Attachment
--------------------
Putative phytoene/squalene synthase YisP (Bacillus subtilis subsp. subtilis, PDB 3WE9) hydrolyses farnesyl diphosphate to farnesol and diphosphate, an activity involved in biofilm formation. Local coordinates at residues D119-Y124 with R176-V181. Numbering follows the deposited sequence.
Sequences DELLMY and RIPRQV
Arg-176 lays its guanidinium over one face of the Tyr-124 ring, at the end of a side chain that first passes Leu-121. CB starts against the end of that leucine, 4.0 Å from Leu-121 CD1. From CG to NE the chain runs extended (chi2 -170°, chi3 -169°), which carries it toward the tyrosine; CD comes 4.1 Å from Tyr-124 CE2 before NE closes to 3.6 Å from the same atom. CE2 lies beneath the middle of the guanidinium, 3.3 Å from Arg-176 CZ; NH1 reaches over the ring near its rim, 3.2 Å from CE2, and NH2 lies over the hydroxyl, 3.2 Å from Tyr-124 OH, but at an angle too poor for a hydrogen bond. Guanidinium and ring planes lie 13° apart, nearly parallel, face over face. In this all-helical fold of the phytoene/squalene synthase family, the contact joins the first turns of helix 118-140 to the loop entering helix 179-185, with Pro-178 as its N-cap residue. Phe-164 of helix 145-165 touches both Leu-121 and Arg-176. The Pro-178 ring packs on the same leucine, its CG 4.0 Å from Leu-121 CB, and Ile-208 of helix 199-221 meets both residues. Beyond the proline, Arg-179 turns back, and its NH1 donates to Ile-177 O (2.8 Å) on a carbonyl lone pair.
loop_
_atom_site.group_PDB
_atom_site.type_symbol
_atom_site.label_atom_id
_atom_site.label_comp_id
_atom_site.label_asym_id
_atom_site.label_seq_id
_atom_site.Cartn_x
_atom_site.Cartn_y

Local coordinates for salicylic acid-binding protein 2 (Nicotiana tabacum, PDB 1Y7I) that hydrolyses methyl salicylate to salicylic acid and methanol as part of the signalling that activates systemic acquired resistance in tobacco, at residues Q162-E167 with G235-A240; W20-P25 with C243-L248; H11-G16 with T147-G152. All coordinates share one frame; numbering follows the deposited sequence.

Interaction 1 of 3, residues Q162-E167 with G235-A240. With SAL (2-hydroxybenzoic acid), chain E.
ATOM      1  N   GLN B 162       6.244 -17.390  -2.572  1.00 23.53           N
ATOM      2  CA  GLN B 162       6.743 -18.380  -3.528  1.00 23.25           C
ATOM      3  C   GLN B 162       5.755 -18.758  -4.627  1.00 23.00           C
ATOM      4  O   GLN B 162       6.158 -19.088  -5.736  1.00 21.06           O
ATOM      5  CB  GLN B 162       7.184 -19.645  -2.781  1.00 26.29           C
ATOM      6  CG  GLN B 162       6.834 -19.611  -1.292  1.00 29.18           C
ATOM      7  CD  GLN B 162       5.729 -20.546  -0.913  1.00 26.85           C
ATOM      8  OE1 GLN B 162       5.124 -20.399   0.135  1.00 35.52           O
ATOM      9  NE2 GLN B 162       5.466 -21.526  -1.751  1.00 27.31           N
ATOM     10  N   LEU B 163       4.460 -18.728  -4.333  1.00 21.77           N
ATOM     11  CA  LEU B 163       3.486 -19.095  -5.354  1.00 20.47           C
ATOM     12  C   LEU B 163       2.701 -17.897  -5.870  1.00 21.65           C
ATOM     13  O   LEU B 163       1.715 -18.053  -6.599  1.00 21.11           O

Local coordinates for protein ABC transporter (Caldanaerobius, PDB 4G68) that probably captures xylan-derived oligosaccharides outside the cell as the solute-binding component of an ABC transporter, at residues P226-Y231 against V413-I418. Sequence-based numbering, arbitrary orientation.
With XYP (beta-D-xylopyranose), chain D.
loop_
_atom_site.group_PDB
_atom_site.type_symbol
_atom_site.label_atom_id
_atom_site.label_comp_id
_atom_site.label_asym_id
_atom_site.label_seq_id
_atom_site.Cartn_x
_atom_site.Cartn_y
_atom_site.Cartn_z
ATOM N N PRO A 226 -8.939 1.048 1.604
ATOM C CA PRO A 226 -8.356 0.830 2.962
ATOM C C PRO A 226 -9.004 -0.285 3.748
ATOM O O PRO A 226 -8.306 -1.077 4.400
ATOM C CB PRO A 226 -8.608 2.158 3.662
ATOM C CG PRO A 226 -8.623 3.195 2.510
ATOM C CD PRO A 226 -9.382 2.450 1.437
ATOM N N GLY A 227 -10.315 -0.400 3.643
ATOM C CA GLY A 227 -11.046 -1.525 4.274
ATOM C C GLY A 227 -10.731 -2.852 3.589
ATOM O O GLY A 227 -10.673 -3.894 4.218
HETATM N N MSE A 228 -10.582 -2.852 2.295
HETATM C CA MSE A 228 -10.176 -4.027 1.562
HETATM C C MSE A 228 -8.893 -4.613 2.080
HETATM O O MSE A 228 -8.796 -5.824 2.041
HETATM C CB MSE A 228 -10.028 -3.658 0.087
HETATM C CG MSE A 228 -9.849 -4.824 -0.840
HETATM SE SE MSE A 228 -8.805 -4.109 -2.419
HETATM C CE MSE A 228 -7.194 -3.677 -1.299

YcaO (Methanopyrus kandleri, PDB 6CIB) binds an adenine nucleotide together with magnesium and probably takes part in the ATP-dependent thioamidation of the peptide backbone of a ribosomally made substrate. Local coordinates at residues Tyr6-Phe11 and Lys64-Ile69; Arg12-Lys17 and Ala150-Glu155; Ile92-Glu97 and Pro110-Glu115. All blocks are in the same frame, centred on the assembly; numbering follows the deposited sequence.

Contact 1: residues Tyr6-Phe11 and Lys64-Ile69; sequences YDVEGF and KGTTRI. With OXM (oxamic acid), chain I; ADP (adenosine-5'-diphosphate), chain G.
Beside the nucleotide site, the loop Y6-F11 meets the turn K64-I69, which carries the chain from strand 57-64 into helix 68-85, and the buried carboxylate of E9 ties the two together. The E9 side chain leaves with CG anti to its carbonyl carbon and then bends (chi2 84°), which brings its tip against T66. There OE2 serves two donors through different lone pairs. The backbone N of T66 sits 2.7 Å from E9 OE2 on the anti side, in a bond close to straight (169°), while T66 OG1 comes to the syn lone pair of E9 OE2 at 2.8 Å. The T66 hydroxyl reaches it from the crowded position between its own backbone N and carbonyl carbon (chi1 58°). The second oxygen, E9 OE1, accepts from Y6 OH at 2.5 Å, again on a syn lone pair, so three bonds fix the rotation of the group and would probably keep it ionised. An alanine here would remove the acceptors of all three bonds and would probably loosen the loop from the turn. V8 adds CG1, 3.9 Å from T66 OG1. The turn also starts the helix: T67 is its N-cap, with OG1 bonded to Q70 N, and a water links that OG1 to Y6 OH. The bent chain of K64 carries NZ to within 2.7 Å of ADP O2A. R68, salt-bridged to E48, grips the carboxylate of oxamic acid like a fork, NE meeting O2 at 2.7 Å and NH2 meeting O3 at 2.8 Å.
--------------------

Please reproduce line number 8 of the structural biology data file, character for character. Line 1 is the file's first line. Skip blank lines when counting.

_atom_site.label_comp_id